Gilead finally breaks its silence on remdesivir’s price

After weeks of speculation, Gilead Sciences has revealed its pricing plans for coronavirus drug remdesivir – and the rationale behind its decision.

In an open letter, the company’s chief executive Daniel O’Day reveals a tiered pricing system for the drug. The US government and other developed countries will get it for $2,340 for a five-day course of six vials of the intravenous drug – equivalent to $390 per vial.

US insurers will however have to pay 33% more, hiking the cost to $520 per vial or $3,120 per course, which O’Day says is a consequence of “the way the US system is set up and the discounts that government healthcare programmes expect.”

Remdesivir will be priced “substantially lower” in the developing world thanks to agreements already in place with generic drugmakers to supply the drug, writes O’Day, without giving any precise details of those costs.

Data from the ACTT-1 trial showed that remdesivir can reduce the time spent to discharge from hospital by four days in patients seriously ill with COVID-19, and Gilead said that represents a saving in the US of around $12,000 in hospital costs alone.

The federal price in the US comes below two price ranges deemed by the Institute for Clinical and Economic Review (ICER) to be cost-effective in a report published last week, looking at remdesivir on its own and also when new data from the RECOVERY trial of dexamethasone is taken into account.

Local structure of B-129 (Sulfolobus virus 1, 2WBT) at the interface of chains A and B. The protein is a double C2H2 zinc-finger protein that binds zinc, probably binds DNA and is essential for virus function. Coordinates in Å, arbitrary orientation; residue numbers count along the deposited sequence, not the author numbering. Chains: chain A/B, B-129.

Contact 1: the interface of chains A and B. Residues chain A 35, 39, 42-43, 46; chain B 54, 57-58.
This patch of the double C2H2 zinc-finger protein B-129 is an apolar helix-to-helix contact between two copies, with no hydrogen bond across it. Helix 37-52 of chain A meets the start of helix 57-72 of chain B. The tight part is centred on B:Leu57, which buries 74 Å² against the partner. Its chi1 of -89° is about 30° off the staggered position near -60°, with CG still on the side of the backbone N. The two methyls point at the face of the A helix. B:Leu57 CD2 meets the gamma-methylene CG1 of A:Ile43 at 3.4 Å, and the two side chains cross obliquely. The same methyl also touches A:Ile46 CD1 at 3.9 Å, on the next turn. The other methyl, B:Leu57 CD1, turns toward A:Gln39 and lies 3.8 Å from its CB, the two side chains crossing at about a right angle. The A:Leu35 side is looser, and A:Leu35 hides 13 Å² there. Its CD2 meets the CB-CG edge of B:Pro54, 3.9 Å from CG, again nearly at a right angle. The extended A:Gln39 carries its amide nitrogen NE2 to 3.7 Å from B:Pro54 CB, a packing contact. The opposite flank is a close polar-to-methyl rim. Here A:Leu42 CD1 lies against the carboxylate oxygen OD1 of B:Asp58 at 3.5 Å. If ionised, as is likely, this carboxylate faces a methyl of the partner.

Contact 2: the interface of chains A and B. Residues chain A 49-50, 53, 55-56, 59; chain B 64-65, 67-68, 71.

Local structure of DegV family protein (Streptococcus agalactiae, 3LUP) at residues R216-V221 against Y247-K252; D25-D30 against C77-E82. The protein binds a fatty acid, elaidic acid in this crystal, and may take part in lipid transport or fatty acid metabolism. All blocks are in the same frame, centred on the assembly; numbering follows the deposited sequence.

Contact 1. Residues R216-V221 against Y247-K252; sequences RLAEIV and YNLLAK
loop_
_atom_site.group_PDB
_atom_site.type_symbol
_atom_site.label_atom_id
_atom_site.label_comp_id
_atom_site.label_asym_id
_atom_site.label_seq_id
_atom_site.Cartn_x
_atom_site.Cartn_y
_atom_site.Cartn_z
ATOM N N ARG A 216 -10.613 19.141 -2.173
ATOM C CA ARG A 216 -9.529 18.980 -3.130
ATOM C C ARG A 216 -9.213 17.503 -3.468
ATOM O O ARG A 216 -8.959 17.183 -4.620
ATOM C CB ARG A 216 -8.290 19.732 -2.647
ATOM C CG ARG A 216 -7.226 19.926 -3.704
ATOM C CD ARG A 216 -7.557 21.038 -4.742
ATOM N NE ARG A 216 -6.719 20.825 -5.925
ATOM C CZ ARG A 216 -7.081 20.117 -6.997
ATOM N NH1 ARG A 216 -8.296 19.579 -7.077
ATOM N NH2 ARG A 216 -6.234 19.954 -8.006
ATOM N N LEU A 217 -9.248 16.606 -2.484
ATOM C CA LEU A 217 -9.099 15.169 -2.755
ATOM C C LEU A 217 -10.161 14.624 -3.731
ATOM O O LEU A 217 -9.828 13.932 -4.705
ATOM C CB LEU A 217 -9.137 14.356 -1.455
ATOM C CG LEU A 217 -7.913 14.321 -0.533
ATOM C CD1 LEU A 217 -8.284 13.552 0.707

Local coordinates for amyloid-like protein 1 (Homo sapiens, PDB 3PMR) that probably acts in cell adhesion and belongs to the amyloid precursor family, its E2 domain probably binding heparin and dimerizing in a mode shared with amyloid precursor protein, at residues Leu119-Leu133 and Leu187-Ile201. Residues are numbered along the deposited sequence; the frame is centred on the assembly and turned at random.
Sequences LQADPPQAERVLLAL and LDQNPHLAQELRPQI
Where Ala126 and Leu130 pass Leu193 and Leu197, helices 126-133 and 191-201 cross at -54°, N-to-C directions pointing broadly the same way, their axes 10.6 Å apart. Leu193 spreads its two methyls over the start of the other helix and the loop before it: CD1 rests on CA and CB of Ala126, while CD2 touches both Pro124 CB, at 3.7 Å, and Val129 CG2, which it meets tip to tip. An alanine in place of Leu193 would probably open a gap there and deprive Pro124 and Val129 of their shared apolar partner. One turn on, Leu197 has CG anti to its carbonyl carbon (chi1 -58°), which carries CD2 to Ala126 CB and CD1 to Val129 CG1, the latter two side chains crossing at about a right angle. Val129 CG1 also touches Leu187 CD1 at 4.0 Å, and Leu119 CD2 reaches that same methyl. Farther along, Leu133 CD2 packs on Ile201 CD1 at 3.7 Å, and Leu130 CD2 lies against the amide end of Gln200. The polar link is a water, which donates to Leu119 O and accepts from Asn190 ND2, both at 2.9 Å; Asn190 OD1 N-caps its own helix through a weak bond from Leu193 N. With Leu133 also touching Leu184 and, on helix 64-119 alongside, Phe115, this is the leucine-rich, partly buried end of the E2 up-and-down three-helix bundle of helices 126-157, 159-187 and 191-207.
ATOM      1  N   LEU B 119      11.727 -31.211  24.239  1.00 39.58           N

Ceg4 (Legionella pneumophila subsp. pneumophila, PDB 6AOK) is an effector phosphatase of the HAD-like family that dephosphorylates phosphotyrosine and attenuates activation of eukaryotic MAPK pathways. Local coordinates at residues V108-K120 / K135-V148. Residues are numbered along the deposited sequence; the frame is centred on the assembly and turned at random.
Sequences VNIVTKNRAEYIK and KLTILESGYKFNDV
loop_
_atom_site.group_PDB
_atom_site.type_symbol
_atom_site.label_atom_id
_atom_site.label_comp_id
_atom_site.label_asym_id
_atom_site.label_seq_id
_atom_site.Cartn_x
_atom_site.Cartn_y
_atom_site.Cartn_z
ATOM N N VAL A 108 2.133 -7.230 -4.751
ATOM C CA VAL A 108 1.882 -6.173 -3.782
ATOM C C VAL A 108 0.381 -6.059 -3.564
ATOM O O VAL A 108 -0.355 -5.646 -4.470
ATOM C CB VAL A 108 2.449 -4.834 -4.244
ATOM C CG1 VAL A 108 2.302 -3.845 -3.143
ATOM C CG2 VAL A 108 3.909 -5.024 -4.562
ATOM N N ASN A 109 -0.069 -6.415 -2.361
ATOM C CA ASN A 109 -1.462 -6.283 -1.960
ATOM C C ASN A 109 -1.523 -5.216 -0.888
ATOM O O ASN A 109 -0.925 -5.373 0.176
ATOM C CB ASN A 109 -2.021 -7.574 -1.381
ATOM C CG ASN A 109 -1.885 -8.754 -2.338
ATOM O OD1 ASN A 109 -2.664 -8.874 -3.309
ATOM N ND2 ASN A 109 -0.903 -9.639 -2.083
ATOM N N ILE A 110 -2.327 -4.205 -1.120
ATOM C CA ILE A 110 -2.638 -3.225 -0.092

ICER says remdesivir would be cost-effective at a price of between $4,580 and $5,080 based on new data on the drug, slightly higher than the range it published in May based on its earlier modelling, and should not exceed $1,600 on a cost-recovery basis.

Since then however the low-cost steroid dexamethasone has been shown to reduce mortality in seriously-ill COVID-19 patients by around a third. With that in mind the cost-effectiveness benchmark range for remdesivir falls to a price range of $2,520 to $2,800.

O’Day says remdesivir’s price comes well below its value and does away with “the need for country by country negotiations on price” because the drug will be available at a level “that is affordable for developed countries with the lowest purchasing power.”

It also comes well below what some analysts feel the company could charge for the drug, which may disappoint some of Gilead’s investors.

Earlier this month, SVB Leerink analyst Geoffrey Porges said remdesivir sales could reach $7.7 billion in 2022, assuming a price of $5,000 in the US and $4,000 in Europe.

Gilead’s CEO reiterated the investment the company is making in the drug in the letter, saying that it will hit $1 billion this year.

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